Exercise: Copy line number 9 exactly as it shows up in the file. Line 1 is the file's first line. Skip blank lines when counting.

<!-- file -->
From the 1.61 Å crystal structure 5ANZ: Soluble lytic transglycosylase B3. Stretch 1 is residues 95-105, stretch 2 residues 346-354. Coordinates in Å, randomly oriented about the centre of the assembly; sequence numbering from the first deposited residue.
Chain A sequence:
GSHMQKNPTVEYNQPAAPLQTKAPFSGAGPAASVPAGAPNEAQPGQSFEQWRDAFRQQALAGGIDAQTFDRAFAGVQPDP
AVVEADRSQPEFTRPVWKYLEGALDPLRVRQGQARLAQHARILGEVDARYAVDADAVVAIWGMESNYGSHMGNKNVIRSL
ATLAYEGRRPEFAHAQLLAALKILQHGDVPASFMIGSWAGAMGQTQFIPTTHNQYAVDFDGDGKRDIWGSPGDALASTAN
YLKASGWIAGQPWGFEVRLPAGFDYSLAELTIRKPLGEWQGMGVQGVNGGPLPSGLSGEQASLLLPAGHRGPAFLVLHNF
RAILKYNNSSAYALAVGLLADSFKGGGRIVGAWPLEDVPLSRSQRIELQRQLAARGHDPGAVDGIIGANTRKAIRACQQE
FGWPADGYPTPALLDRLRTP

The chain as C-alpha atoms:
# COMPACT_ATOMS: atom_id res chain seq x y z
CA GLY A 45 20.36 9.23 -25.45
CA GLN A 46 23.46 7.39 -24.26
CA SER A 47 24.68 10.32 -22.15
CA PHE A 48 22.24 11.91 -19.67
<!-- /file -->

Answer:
The chain as C-alpha atoms: